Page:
Italy not targeting Turkey in blocking aid, says envoy
ANKARA – Anadolu Agency
AA photoItaly has no problem with Turkey, Rome’s ambassador to Ankara said Jan. 19 after the country was accused of blocking EU funds to help refugees in Turkey.
Last month the EU pledged a 3 billion-euro ($3.27 billion) aid package for Turkey to provide for the nearly 2.5 million refugees currently in the country. The finance is to come from both the EU budget and member states.
Italy has said it wants the EU to pay a greater share.
“I would like to highlight that we have do not have any stance against Turkey. Italy is the very country that insists on behalf of Turkey at the EU,” Italian Ambassador Luigi Mattiolo said at an event in Ankara.
“There are just problems stemming from the EU’s internal structure and its member countries. So the debates are on the methods. But there will definitely be a solution. This money will not be blocked,” Mattiolo said.
Two European officials told Reuters on condition of anonymity on Jan. 14 that Rome was blocking the 3 billion-euro deal.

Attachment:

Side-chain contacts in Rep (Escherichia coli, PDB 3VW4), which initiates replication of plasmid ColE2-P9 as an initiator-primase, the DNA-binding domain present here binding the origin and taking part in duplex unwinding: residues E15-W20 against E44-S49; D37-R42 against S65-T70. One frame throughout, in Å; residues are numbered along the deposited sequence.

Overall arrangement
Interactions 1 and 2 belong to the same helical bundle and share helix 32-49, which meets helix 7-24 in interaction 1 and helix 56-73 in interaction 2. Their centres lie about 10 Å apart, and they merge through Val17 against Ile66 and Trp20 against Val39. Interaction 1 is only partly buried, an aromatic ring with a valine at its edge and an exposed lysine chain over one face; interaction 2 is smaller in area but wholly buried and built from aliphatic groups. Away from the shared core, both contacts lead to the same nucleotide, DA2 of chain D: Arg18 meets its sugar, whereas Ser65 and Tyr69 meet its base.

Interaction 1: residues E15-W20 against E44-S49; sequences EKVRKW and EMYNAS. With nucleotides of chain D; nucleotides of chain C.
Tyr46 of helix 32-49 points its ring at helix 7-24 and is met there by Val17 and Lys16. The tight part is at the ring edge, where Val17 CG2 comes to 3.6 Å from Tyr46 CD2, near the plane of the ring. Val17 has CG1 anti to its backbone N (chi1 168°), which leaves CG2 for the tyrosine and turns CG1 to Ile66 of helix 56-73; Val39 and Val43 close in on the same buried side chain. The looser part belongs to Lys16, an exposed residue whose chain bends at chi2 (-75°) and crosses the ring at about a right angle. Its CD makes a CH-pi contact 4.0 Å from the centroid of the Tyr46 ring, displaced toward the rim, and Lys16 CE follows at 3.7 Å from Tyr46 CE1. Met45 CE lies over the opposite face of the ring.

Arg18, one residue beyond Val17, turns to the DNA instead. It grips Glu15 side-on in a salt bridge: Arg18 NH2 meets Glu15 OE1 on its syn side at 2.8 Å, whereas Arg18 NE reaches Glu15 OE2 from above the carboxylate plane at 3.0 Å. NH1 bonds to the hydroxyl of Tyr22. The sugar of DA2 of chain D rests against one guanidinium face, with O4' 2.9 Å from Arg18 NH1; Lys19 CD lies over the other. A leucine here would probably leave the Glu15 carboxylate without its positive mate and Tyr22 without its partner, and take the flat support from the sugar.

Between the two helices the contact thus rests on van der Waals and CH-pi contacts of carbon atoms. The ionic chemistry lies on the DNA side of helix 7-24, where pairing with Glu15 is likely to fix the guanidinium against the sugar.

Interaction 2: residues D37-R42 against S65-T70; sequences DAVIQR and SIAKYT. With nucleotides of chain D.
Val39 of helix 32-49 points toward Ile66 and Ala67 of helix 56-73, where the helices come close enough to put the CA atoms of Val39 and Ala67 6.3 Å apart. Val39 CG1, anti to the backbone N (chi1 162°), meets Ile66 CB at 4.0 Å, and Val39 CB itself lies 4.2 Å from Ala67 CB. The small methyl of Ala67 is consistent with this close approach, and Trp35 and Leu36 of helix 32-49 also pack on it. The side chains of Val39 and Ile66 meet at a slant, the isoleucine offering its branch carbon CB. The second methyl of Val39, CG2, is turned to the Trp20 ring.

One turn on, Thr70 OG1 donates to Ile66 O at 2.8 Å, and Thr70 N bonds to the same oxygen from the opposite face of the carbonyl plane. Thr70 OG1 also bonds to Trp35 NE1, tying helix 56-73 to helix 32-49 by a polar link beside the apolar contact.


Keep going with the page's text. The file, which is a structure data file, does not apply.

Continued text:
Meanwhile, German Foreign Minister Frank-Walter Steinmeier said the “few” EU states opposed to the aid package were criticized heavily for “not fulfilling their commitment.”
“The EU has promised 3 billion euros aid to Turkey for the accommodation of refugees but so far nothing concrete has happened in terms of the finance,” Steinmeier was quoted as saying by Turkish state-run Anadolu Agency at the Foreign Press Association in Germany on Jan. 19.
“There is at least one, maybe a few more countries, which have not yet approved this. Therefore, during the EU foreign ministers’ meeting yesterday [Jan. 18], there was heavy criticism of these countries for denying their approval so far,” Steinmeier said.
“It is clear that we cannot only expect Turkey to fulfill its commitments while the European side is not doing the same.”
Italy was the first nation to commend Turkey’s “unprecedented generosity” in hosting refugees, who mostly come from Syria, Mattiolo said.
The ambassador stressed that Rome does not view Turkey as a buffer zone between Europe and countries such as Syria, Iraq and Afghanistan.
“Turkey means Europe for me,” he said. “I have no doubt about Turkey’s position.”
Under the deal agreed at an EU summit in December 2015, the EU suggested Turkish nationals would be granted visa-free travel to the Schengen area, and there are signs that Turkey’s EU accession process has been reinvigorated.